What Can I Do to Fight Racism?
Published 22 Mar 2017
Racism has existed throughout human history. It entails the abhorrence of one person by another due to the belief that that other person is less than human being because of his or her language, customs, especially his or her skin color or any other factor that exposes the essential nature of that person (“Racism”). For me, the belief with regards racism still depends on one’s upbringing. Family is the basic foundation of one’s beliefs and points of view of an individual, and as such, one’s family background and upbringing either helps or avoid the development of a racist attitude. It should start in the parents’ advices and lessons with their children. As a daughter and sister, I will treat all my relatives, whether they are of different races, equally. I will love them just like how I love my parents and siblings. Being a student, my viewpoints regarding racism has been altered when my eyes has been opened into different perspectives. I learned that all humans, whatever race they belong, are equal, especially in God’s eyes. Therefore, I, as an individual and as a human, must treat all human beings with respect, without discrimination and prejudice. I need not be an ethnocentric who believes that the basic standard and principles of life and everything around me is anchored to the culture where I belong and to the country where I live in.
As a neighbor:
I will respect all my neighbors, whether he or she is from the same race that I came from or not. If someone talks to me who has a different color of skin, I will speak to him or her in such a way that he or she will not be intimidated or will not feel different with me. I will establish a good rapport with my neighbors who belong in a different race, especially those of my same age so that they can also feel that they belong in our community. If there are new neighbors of different color or language, I will introduce myself to them and address them with their names. I will let them tell stories about the place they come from so that I can have their background; in return, I will listen to them and tell some personal anecdotes too.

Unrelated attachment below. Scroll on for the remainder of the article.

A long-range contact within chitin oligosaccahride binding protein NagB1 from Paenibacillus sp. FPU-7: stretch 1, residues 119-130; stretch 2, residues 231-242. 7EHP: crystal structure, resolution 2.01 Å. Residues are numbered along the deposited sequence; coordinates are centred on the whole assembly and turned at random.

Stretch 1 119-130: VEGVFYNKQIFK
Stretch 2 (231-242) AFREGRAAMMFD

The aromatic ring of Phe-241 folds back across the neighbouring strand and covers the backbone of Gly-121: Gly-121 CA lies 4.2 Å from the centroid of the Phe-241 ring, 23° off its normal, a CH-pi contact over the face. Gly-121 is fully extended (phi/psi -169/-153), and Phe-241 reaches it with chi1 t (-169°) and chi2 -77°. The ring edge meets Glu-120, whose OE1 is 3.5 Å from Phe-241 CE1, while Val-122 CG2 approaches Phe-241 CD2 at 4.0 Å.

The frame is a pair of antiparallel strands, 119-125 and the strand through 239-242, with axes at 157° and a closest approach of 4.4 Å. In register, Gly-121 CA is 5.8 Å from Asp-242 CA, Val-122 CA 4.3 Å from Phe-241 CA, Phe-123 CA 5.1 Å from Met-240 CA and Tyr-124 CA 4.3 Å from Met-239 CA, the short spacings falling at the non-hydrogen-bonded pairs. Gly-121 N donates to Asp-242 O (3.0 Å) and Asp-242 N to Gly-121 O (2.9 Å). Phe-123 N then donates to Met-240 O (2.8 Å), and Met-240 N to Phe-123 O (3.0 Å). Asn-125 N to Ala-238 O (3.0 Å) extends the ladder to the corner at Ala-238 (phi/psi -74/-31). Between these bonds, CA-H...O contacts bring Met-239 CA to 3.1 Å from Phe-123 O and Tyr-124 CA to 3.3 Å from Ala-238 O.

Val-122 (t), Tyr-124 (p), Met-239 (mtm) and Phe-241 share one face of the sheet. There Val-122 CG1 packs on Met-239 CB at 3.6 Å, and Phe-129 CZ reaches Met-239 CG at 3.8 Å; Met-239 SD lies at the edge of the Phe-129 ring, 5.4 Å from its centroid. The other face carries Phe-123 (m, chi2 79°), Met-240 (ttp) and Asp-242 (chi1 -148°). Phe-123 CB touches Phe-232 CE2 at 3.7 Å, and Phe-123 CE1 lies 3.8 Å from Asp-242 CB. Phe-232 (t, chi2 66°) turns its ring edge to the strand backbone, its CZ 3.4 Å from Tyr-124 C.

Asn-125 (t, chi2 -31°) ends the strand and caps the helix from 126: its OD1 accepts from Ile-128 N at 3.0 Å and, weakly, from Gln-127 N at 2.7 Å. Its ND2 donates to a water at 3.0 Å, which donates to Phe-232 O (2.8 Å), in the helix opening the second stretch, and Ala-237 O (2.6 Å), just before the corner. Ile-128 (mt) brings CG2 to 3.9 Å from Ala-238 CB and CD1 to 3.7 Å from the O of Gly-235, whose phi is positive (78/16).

As a student:
I will talk to my classmates of different color, tradition or language, courteously and treat them just like everyone else. I am aware that they are sensitive with regards to race treatment, so I will watch out for my words and action and make sure I will not hurt them. If a professor has given reading assignments written by authors of the different nationality and ethnicity, I will read them and pay attention to what they want to say. I will pull out from my thinking the notion that non-American or non-European authors are inferior to those Americans and Europeans. I will or I can join organizations advocating the equality of races and eliminating discriminations.
If I have professors of diverse colors and language, I will respect them just like how I respect the professors of my same race. I will listen to their lectures, as a sign of respect and value, do my assignments and perform well in class. I will talk to them politely because I have this conviction that all people are equal regardless of the place they came from, the color of their skin, the language that they speak and the traditions and customs that they live with and believe in.
- “Racism.” 2001. Anti-Defamation League. 16 January 2009